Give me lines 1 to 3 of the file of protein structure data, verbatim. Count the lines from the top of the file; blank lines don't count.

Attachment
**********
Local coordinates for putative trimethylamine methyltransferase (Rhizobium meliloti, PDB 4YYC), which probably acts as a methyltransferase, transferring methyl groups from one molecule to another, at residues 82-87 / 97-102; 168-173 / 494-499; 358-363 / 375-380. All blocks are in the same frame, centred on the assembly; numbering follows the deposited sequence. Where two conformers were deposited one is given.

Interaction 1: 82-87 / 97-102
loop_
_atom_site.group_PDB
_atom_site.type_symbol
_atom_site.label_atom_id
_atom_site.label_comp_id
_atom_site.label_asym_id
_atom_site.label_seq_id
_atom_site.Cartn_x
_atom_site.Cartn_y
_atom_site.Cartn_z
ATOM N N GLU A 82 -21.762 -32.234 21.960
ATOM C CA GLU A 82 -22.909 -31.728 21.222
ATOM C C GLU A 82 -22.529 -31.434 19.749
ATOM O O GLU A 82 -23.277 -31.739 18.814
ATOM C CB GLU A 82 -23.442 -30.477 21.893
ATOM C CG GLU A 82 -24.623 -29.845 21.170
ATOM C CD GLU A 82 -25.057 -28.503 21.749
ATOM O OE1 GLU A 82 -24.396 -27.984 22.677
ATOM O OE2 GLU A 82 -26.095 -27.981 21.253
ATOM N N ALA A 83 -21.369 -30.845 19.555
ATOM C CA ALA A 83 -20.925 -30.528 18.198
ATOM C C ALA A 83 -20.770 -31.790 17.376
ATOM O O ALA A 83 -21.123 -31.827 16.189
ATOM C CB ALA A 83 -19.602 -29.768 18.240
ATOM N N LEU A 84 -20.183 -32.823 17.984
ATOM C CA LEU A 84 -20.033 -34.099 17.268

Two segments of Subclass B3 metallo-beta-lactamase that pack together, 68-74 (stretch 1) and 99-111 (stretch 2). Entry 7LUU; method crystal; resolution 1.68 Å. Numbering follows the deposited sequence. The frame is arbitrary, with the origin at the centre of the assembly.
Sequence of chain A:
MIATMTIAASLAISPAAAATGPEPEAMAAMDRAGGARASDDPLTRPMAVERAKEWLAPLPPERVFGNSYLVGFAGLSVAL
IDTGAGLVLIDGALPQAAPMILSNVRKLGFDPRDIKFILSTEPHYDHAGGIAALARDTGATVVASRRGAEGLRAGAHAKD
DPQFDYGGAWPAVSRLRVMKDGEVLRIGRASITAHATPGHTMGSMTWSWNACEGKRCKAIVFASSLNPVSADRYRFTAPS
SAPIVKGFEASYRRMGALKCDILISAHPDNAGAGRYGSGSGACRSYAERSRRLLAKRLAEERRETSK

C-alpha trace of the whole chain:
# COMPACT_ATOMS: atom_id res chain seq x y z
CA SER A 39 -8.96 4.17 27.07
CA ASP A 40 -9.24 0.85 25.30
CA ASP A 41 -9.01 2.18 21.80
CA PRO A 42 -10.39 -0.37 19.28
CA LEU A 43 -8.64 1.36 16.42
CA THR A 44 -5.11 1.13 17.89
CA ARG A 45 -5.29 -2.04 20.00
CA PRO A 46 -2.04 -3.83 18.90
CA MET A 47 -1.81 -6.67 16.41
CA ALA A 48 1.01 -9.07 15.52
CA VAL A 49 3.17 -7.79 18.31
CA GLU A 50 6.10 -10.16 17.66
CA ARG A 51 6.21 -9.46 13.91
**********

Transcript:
Local coordinates for putative trimethylamine methyltransferase (Rhizobium meliloti, PDB 4YYC), which probably acts as a methyltransferase, transferring methyl groups from one molecule to another, at residues 82-87 / 97-102; 168-173 / 494-499; 358-363 / 375-380. All blocks are in the same frame, centred on the assembly; numbering follows the deposited sequence. Where two conformers were deposited one is given.

Interaction 1: 82-87 / 97-102
loop_